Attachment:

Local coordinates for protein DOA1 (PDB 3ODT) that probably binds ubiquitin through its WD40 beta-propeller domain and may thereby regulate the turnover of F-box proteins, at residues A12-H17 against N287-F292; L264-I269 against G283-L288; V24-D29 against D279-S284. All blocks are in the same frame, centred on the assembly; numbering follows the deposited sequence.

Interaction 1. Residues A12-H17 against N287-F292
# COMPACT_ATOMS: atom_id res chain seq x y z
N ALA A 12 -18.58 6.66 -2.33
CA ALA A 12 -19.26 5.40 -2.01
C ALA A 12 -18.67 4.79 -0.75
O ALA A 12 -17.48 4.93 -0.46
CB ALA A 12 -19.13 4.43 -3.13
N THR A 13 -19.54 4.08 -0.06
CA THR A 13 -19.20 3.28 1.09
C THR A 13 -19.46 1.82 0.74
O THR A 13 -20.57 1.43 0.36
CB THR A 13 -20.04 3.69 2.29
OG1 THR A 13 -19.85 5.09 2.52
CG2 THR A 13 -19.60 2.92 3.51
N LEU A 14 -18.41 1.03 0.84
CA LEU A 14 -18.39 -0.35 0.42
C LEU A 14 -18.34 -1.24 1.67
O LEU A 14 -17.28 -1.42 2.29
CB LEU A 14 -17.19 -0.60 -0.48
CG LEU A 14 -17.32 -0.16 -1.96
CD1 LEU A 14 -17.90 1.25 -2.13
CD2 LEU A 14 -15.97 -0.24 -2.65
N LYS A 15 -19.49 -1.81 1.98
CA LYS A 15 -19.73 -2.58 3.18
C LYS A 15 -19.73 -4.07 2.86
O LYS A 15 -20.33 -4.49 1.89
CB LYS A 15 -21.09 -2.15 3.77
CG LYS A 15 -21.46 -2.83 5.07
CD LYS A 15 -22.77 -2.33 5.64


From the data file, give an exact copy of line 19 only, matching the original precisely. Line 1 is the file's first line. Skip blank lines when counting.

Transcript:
O LEU A 14 -17.28 -1.42 2.29